Another kid shot in his own home.

KSLA: A 3-year-old boy is at LSU Hospital after being shot with a .22 rifle in a North Bossier Parish home Monday afternoon.

Bossier Parish Sheriff’s Office Lt. Bill Davis says deputies were dispatched around 6 p.m. to the home on Scarborough Road off of Butler Hill Road in Benton.

Deputies believe it was an accident that happened when the rifle was knocked over by a sliding glass door after it was bumped by another child.

This keeps happening over and over and over, with sickening regularity. But of course, we shouldn’t do anything about it, because… Well, I’m not really all that clear on the because. Because some people are too fucking stupid to understand cause and effect, I guess.

But good thing the family had that rifle handy, huh? Otherwise, some criminal might’ve busted in and hurt someone in the family. Yes indeedy-doo, a bullet hole in your toddler is really a small price to pay in exchange for keeping your family safe.

[photo by MSVG]

The Louisiana House yesterday voted to uphold an unconstitutional state ban on sodomy — essentially political jargon for gay sex — as part of its “crimes against nature” law. 

In Lawrence v. Texas in 2003, the Supreme Court ruled that sodomy bans are unconstitutional. But a handful of states, including Louisiana, refuse to change their anti-sodomy laws. While the statute technically can’t be used as a basis to arrest people, Louisiana deputies have reportedly made sodomy-related arrests recently, inciting a lawmaker to try to repeal it. 

Against all logic or reason, on Tuesday, the state House voted 66-27 to keep the anti-sodomy law in place. 

In a letter urging Louisiana lawmakers to reject the proposal, the influential Christian lobbying organization wrote, “Louisiana’s anti-sodomy statute is consistent with the values of Louisiana residents who consider this behavior to be dangerous, unhealthy, and immoral.”

In a hearing earlier this month, Bill Smith, a member of the Louisiana Family Forum, told committee members that anti-sodomy laws save the lives of gay people by decreasing their exposure to HIV.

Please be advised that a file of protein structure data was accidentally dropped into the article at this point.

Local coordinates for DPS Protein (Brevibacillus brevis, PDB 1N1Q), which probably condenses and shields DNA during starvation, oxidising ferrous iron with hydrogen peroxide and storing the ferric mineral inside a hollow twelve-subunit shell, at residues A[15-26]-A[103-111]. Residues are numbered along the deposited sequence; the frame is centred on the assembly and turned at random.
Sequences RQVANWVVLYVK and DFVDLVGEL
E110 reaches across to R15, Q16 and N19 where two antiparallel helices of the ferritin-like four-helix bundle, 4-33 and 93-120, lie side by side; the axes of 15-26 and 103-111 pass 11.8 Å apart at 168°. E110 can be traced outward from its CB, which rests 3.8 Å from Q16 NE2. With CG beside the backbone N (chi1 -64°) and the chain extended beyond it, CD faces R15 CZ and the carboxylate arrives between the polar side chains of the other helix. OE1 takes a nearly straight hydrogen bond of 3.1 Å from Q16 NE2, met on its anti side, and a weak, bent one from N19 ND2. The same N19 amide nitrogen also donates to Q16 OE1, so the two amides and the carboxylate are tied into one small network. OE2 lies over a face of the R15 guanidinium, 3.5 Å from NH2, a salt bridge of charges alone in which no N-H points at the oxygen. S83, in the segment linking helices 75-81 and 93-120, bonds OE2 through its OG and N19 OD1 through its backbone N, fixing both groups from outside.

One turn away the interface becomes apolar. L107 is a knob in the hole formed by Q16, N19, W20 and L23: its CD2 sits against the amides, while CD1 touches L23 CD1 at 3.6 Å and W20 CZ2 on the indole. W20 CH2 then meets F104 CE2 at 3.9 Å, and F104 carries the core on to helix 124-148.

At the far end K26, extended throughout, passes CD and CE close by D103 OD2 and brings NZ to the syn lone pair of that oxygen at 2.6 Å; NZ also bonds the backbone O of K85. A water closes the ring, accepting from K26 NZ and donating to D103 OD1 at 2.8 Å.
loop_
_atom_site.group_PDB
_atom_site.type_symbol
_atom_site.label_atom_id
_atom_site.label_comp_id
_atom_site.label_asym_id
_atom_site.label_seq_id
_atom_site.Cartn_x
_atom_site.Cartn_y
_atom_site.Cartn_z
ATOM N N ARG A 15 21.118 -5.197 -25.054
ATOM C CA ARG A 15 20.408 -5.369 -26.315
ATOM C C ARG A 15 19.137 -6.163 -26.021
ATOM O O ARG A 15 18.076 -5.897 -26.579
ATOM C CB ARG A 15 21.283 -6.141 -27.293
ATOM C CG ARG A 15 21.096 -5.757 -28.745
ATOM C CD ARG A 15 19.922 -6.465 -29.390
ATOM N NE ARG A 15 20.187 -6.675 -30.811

"I have homosexuals in my family. I’m here out of love and concern for the health of these people," Smith said in April. “The fact is this opens up ways for them to really kill themselves.”

I want to scream and cry and throw things. 

The Real True Detective?

Ten years ago, the town of Ponchatoula, Louisiana, was traumatized when a local church’s secret Satan worship, ritualized child molestation, and animal sacrifices came to light. Rust Cohle may be a fictional character, and time may not really be a flat circle, but that sounds an awful lot like the events of the first season of HBO’s hit True Detective. In this episode of our brand-new series The Real, we went down to Ponchatoula to meet Stuart Murphy and Tom Tedder, two law enforcement officials who helped put these terrible, true events in Ponchatoula’s rearview mirror.

Watch the documentary

One in 86 adults—double the national average—ends up behind bars in the Pelican State. That is five times higher than Iran, and 13 times more than China.

Louisiana has created a system more efficient and despondent than state run prisons or regular privatization. The costs are low, profits high and human life is a commodity that allows the market to keep growing.

A state judge in Louisiana has ruled that the state’s ban on same-sex marriage is unconstitutional.

Judge Edward Rubin of the 15th Judicial District Court in Louisiana ruled that state law prohibiting same-sex marriage is unconstitutional, violating the due process and equal protection clauses of 14th Amendment to the U.S. Constitution as well as the full faith and credit clause. 

The news comes weeks after District Judge Martin Feldman upheld the Louisiana Constitution’s ban on same-sex marriage in an error-riddled decision. Feldman’s decision was a sudden monkey wrench following 21 consecutive federal rulings against banning gay marriage, a previously unbroken streak since the Supreme Court struck down the Defense of Marriage Act in 2013. 

HELL YEAH, Louisiana. 



In August of 2009, Ray Nagin, then mayor of New Orleans, announced that kids’ entertainment channel Nickelodeon signed a deal to redevelop Six Flags of New Orleans into the TV channel’s first stand-alone theme park.  

"This is huge," he said. "I don’t know what we could have done better… I don’t know if we could have found a better partner. Anyone who owns land in New Orleans east is probably sitting pretty good right now."